Net 44 and Icom Terminal Mode

Since before the days of the commercial internet, amateur radio operators have had their own Class A block of IPv4 addresses. Net 44 or AMPRNet is a non-routeable amateur radio experimentation network and access is only available to licensed radio amateurs around the world.

While hams have been experimenting with Net 44 since the early days of packet radio, interconnecting RF and wired networks via AX.25, I’m a relative newcomer. A couple members of the 020 Team are up and running on the AMPRNet and looking at potential use cases.

My driving use case is the to get around the limitation of one ircddbgateway behind a single network address translation (NAT). This limitation prevented me from running an ircddbgateway to service my Pi-Star hotspots and to use Icom Terminal Mode on my IC-9700 at the same time. What is the limitation? UDP port 40000, used by the ircddb protocol, must be forwarded to the destination system. As the Highlander said, “There can be only one.”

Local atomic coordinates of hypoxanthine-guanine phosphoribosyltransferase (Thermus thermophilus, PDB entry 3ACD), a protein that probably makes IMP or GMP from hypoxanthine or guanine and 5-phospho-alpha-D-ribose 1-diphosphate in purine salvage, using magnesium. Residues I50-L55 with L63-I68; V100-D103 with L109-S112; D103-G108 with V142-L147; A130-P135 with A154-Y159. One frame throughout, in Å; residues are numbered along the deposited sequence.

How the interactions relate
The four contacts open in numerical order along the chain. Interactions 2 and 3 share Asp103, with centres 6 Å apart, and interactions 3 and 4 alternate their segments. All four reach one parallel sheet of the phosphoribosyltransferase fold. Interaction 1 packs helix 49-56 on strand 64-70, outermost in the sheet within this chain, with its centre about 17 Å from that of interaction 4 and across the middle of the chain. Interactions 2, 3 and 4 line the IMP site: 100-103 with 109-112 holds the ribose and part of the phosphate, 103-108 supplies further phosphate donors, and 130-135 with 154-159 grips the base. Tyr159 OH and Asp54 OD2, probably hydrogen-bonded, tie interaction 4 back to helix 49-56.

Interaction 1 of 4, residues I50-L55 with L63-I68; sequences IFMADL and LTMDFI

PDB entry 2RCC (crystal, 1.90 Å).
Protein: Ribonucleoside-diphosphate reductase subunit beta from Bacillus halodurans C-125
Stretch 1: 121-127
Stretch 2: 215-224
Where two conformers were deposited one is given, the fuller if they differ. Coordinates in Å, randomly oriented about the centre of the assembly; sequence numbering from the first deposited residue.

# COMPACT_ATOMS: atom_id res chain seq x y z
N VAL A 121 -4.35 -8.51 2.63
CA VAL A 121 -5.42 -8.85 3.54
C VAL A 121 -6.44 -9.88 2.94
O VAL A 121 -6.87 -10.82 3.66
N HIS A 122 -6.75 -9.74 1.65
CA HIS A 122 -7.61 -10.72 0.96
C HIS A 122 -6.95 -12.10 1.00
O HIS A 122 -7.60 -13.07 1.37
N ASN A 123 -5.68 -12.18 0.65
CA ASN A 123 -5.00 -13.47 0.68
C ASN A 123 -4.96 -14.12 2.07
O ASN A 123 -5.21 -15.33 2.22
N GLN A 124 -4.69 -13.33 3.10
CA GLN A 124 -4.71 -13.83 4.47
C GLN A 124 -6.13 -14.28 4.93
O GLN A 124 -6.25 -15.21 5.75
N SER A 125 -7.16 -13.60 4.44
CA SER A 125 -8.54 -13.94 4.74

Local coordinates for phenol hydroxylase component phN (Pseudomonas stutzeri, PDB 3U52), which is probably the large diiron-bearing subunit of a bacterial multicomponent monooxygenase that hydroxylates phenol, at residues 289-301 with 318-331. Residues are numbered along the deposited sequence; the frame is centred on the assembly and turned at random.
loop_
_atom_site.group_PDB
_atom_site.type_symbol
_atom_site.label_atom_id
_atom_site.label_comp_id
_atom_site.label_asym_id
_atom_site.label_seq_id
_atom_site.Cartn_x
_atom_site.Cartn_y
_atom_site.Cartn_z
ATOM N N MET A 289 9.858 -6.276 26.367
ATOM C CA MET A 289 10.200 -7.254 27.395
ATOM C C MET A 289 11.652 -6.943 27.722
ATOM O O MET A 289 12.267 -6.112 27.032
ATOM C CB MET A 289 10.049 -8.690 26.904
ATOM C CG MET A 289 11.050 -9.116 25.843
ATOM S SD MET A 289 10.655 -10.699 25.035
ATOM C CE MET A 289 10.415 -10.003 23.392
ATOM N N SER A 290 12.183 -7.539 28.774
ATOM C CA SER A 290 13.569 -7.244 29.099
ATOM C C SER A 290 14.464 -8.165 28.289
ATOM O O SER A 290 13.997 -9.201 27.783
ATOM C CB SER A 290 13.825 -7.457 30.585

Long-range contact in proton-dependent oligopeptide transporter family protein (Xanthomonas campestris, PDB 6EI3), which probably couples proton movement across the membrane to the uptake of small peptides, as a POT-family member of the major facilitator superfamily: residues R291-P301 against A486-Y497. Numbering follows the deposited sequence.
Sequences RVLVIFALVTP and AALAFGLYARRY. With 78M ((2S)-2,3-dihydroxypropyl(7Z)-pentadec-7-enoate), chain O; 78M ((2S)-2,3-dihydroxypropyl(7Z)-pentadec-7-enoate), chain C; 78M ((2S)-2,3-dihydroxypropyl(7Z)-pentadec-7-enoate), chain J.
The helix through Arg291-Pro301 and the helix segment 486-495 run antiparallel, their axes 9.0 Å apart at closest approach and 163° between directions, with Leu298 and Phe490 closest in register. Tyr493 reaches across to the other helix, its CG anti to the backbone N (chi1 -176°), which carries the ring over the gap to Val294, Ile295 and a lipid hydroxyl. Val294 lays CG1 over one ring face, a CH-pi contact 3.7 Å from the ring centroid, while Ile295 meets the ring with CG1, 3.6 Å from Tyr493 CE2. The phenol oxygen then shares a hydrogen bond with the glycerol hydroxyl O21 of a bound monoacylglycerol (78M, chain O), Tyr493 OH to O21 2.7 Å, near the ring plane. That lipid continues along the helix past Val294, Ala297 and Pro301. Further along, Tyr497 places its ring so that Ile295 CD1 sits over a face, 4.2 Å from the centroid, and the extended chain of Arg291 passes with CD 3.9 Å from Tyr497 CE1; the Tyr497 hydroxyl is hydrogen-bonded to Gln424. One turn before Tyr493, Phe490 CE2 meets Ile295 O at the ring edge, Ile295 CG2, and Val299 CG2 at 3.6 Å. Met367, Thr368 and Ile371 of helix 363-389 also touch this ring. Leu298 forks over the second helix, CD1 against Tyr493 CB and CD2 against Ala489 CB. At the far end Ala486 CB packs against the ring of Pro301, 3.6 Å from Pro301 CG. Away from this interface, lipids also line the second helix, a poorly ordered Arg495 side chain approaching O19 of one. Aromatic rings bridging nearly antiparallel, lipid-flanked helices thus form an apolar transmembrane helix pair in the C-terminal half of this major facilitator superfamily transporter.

By establishing a Net 44 subnet behind my firewall and assigning a Net 44 address to the Icom, I get around the single IP NAT limitation. There’s a bit more to this, but a Net 44 gateway can be run on a spare Raspberry Pi or your internet gateway router (or any Linux based host). This article is not, however, meant to be an implementation guide but more of a starting point for thought.

It is also an announcement that XLX020 is now available on the AMPRNet for use by those with Icom Terminal Mode radios. Our gateway address on the AMPRNet is and you can connect to any module using a To Call of /XLX020m (replace m with your module of choice). If you’re on Net 44, feel free to connect.

73 de K2IE

NWS Weather Alerts via Ham Pager

If you’ve been thinking about something useful to do with your amateur radio POCSAG pager, think situational awareness. This has been a strange year not only for dealing with an extreme virus but with extreme weather.

You can subscribe your ham pager to rubric 1081 to receive county specfic weather alers in almost real time. I currently provide feeds to DAPNET for 38 US counties. If your county is not on the list, it can be added upon request.

You can find out more about this service and DAPNET via the DAPNET Wiki.

If you don’t already have a DAPNET paging transmitter in your area you can use your Pi-Star MMDVM-based hotspot. The capability is built-in. If you need a compatible amateur radio pager, they can be found on eBay.

73 de K2IE